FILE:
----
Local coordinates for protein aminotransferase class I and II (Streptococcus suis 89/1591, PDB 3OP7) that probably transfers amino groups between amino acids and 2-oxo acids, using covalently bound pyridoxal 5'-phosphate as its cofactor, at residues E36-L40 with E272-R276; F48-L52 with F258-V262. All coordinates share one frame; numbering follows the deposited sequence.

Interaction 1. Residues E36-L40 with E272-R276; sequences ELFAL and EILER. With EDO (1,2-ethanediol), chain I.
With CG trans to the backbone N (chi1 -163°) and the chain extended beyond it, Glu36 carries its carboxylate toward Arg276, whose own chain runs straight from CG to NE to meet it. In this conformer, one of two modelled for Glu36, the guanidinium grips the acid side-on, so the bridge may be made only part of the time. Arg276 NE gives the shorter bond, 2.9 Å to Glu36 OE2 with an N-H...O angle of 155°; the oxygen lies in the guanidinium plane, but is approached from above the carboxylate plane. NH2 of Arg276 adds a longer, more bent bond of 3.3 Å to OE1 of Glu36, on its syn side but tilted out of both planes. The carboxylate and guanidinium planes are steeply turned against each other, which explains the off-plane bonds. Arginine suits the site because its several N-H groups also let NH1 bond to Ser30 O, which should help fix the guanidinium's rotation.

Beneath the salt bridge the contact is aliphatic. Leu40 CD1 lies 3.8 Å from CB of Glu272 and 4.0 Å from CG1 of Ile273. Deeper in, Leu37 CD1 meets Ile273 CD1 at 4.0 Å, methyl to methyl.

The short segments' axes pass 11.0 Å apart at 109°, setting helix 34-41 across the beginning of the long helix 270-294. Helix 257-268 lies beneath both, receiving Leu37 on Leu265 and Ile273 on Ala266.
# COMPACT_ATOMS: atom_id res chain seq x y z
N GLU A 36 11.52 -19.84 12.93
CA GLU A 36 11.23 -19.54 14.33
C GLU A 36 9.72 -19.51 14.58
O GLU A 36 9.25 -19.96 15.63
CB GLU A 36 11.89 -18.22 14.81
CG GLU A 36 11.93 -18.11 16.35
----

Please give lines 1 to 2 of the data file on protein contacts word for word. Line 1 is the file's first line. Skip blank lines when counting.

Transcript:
Local coordinates for protein aminotransferase class I and II (Streptococcus suis 89/1591, PDB 3OP7) that probably transfers amino groups between amino acids and 2-oxo acids, using covalently bound pyridoxal 5'-phosphate as its cofactor, at residues E36-L40 with E272-R276; F48-L52 with F258-V262. All coordinates share one frame; numbering follows the deposited sequence.

Interaction 1. Residues E36-L40 with E272-R276; sequences ELFAL and EILER. With EDO (1,2-ethanediol), chain I.